PARIS (Reuters) - Iraq's ambassador to France called on the U.N. Security Council to approve extra military aid for Baghdad, including air and drone support, when it meets in New York later on Thursday.
"We need equipment, extra aviation and drones," Fareed Yasseen said when asked on France Inter radio what Iraq wanted from the Council.
"It must support Iraq because what is happening is not just a threat for Iraq but the entire region."
Sunni rebels from an al Qaeda splinter group overran the Iraqi city of Tikrit on Wednesday and closed in on the biggest oil refinery in the country at Baiji, making further gains in a rapid military advance against the Shi'ite-led government in Baghdad.
The militants from the Islamic State in Iraq and the Levant, or ISIL, also hold the northern city of Mosul, advancing their aim of creating a Sunni Caliphate straddling the border between Iraq and Syria.
Yasseen said as far as he knew the Iraqi government had not yet asked the United States to launch air strikes on Islamist militants who appeared to be marching towards Baghdad.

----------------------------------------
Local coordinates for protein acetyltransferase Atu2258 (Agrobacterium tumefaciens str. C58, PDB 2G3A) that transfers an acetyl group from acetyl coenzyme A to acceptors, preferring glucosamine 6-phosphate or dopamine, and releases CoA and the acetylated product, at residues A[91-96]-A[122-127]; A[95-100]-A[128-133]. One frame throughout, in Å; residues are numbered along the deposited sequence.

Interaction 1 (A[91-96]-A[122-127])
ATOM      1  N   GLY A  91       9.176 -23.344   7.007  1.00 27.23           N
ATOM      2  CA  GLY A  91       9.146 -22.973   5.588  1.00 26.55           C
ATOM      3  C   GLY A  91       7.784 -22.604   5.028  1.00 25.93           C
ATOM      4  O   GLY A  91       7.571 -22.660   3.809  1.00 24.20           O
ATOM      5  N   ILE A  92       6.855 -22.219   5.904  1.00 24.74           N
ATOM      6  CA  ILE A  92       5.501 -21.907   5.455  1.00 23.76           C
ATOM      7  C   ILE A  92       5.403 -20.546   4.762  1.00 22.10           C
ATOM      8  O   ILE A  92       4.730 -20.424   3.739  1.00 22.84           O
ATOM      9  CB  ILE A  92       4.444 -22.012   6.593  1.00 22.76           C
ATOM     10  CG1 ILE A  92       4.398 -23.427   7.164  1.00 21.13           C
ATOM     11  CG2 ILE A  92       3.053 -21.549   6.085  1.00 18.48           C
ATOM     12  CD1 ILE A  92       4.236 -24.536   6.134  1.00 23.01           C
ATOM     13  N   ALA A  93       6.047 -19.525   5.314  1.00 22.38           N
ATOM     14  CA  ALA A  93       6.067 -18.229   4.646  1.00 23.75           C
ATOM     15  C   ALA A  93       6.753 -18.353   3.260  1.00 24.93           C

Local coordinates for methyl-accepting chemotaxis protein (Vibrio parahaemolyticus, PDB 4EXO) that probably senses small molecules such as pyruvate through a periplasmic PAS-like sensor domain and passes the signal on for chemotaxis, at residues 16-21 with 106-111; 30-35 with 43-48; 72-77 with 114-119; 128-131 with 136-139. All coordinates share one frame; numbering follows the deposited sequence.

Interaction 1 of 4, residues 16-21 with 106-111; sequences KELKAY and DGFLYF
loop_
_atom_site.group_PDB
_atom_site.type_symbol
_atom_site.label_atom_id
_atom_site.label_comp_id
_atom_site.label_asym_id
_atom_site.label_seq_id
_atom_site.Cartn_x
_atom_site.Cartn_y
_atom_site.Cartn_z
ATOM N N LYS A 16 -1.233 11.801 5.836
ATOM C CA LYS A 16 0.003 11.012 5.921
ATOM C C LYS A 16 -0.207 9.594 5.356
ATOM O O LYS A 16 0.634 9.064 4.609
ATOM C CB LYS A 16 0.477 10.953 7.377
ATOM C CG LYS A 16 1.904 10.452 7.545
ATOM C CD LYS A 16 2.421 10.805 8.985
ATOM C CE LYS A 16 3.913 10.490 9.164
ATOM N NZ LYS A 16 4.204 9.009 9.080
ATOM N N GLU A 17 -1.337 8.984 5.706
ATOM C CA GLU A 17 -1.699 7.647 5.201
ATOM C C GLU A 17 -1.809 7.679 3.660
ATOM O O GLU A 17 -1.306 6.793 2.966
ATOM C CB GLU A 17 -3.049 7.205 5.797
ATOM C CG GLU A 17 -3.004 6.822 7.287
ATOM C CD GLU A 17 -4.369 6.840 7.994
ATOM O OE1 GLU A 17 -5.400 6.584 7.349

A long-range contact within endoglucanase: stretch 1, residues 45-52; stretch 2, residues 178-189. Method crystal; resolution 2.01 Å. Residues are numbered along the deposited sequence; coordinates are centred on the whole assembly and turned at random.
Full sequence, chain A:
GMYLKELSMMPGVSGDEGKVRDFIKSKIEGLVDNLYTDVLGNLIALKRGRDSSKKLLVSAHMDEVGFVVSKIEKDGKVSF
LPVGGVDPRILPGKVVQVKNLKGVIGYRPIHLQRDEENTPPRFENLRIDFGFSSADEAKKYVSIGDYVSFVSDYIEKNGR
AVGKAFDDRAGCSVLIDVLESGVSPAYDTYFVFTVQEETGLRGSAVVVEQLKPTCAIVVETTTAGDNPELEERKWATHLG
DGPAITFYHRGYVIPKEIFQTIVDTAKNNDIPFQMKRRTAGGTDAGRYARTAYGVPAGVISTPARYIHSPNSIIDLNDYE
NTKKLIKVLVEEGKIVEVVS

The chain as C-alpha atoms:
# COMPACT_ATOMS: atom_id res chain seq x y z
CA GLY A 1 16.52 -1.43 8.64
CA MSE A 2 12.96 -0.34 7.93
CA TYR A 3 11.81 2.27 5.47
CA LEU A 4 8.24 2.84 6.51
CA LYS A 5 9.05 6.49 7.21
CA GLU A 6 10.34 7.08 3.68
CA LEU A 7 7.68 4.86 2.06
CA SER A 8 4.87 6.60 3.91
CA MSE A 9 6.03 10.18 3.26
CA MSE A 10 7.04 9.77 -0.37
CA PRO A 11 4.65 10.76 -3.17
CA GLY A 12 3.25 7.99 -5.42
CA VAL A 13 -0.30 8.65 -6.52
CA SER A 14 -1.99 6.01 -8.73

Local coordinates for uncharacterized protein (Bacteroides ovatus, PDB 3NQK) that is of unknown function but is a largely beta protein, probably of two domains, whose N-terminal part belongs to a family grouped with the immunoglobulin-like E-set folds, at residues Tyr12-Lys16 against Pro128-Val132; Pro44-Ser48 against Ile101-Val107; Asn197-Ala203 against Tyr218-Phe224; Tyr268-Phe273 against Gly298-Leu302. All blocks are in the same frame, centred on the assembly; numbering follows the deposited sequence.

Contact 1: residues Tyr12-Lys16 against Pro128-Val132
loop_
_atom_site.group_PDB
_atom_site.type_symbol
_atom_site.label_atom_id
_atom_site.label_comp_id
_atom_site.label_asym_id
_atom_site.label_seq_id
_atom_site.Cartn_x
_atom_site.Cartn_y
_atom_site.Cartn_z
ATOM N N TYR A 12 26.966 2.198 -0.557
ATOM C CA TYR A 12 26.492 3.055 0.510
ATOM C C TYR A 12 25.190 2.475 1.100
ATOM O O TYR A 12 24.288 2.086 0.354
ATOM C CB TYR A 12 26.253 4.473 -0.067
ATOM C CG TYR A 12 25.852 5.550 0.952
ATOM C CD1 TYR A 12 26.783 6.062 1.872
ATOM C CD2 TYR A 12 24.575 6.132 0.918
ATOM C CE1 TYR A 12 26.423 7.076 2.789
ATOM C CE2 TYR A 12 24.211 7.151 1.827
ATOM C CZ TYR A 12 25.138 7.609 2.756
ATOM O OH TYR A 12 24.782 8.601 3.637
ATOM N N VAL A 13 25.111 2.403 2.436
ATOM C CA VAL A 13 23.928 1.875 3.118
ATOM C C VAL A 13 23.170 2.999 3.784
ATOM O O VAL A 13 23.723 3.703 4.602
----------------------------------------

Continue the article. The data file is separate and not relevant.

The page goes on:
"The U.S. will only launch airstrikes if the Iraqi government asks them to, and if that happens it means it was necessary," he said.
He said it appeared the Islamist advance had been stalled and Iraqi special forces were now stabilising the situation north of the capital.
"What I have heard is their advance has been stopped. Special forces have been deployed and are playing their role. They have secured Samarra and the big Baiji refinery. These two regions are stabilised."
France's foreign ministry spokesman Romain Nadal told reporters Paris was consulting with regional and international powers on the situation in Iraq and would confer with its allies at the Security Council on Thursday.
"The situation in Iraq is extremely worrying and poses a serious threat to the stability of the entire region," Nadal told reporters.
"It is important that in the current situation all Iraqi political forces act concordantly and in unity."
(Reporting by John Irish; Editing by John Stonestreet and Sonya Hepinstall)